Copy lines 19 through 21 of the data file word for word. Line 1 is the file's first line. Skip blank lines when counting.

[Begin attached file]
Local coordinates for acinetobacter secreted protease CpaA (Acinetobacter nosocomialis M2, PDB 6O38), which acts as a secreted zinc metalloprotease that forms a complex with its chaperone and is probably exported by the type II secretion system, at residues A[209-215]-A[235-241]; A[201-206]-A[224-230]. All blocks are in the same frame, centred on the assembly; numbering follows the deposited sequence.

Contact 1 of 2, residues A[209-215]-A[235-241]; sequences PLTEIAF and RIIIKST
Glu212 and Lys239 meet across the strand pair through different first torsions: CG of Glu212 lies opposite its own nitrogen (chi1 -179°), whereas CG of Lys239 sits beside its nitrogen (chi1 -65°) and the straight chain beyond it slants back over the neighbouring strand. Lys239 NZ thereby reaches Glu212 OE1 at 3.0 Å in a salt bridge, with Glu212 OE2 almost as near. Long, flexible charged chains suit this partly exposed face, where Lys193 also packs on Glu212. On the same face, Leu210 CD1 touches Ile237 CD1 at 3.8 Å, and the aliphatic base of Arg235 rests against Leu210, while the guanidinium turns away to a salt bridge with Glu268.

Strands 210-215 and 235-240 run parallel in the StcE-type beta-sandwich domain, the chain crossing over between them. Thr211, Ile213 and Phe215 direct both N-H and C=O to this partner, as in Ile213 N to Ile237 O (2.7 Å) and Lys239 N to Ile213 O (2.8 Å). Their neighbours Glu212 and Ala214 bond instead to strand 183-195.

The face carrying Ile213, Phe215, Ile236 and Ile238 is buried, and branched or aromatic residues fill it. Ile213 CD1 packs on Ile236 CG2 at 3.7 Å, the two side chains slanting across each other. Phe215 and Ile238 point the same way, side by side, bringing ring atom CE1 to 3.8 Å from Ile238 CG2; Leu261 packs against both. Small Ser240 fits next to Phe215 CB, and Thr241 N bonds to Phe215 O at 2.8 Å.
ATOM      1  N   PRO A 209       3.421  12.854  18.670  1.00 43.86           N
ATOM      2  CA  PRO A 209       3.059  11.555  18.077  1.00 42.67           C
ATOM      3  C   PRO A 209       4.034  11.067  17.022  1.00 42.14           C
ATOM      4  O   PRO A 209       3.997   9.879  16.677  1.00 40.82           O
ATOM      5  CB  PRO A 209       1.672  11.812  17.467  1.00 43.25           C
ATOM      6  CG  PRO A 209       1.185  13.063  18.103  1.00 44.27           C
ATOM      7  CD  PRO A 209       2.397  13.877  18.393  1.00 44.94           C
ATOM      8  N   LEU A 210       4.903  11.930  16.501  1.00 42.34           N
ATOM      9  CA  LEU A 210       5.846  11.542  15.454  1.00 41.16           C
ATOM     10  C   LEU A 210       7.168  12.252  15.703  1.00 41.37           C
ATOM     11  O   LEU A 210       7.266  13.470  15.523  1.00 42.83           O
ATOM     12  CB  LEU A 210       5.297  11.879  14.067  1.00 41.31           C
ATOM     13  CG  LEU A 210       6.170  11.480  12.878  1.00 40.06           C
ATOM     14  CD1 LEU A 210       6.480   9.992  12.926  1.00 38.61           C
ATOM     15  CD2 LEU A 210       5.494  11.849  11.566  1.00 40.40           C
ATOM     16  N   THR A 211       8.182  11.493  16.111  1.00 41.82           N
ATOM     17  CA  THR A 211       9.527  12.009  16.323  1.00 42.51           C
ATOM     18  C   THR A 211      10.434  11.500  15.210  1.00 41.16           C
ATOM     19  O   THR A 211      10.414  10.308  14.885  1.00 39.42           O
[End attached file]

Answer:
ATOM     14  CD1 LEU A 210       6.480   9.992  12.926  1.00 38.61           C
ATOM     15  CD2 LEU A 210       5.494  11.849  11.566  1.00 40.40           C
ATOM     16  N   THR A 211       8.182  11.493  16.111  1.00 41.82           N